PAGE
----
What we give, what we can afford to give, is between God and each of us. But stewardship in its totality, as time, time and treasure, is an indicator that God is alive and active as Lord of our lives. God is for us. God is doing mighty works in us, both as individual Christians and as a parish. So, I ask you, What has God done in your life? What is God doing now?
Think for a moment that today’s reading points to the movement of God in all things.
The four verses we heard today in Jeremiah are relatively calm by Jeremiah’s standards. “Build houses and live in them.” “Plant gardens and eat what they produce.” It sounds pretty lovely, doesn’t it?
If we read Jeremiah from the beginning, the harsh message seems relentless. Will there ever be relief from the terrible doom that lurks in the future and preoccupies Jeremiah’s mind? In Jeremiah, God seems angry; people are terrible sinners, and leaders are unable or unwilling to put the welfare of the people ahead of their personal gain.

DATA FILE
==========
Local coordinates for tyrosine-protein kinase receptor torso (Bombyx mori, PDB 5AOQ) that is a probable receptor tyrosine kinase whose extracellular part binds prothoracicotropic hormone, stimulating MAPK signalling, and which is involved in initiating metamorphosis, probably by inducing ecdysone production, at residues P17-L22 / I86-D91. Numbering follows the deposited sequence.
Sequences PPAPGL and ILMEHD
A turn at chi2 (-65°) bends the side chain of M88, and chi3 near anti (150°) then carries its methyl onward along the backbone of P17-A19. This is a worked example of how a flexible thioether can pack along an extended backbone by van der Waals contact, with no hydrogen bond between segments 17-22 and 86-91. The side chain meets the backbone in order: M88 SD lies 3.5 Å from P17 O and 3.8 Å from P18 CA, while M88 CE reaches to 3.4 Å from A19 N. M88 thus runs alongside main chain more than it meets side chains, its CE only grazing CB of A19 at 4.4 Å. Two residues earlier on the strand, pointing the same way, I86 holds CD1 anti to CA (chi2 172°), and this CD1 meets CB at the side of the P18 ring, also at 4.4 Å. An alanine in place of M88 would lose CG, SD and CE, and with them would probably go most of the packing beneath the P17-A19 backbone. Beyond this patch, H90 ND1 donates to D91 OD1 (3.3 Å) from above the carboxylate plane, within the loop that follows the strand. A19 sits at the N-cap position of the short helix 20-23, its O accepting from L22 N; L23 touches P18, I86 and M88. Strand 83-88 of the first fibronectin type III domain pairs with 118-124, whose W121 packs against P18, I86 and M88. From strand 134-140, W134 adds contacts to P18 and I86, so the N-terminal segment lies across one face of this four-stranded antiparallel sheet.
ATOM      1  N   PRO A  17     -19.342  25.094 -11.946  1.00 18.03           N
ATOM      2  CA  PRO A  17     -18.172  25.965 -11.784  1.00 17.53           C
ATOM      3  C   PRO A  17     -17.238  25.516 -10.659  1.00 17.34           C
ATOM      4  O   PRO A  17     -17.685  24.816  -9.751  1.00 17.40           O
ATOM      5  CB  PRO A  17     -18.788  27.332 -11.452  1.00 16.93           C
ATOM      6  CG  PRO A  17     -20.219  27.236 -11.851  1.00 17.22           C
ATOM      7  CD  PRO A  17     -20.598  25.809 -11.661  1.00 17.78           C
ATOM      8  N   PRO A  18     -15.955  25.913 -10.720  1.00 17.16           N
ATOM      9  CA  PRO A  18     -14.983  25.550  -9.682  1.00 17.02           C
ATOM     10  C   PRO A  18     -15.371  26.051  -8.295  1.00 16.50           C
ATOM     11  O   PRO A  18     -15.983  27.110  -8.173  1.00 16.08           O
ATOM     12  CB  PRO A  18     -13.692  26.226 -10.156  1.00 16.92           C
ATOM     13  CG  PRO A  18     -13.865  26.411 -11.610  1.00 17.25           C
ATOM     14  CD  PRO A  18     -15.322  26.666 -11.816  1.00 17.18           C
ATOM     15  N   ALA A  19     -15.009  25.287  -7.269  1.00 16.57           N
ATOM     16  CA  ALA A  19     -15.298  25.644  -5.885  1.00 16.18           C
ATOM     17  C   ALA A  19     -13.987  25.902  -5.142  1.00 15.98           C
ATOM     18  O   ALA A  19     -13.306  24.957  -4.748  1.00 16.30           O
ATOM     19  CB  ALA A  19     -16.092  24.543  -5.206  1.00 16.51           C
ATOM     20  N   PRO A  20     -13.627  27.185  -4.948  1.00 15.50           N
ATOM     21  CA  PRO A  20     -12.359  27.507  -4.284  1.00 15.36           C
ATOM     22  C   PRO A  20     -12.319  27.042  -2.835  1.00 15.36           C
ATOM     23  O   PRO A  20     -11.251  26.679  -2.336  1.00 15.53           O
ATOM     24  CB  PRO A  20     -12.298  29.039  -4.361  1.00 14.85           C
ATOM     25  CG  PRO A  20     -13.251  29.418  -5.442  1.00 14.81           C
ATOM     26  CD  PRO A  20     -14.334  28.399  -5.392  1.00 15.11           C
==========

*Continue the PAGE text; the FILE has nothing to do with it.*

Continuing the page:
But then we hear the hope offered in today’s version. Jeremiah calls upon his people to follow God’s vision, to go on with their lives, live productively, and raise families.
Sometimes life seems unbearable. Two weeks ago, Hurricane Ian devastated the state of Florida. People died; homes were lost. One friend told me that two older men committed suicide because their home had been destroyed, and they seemed to have no hope.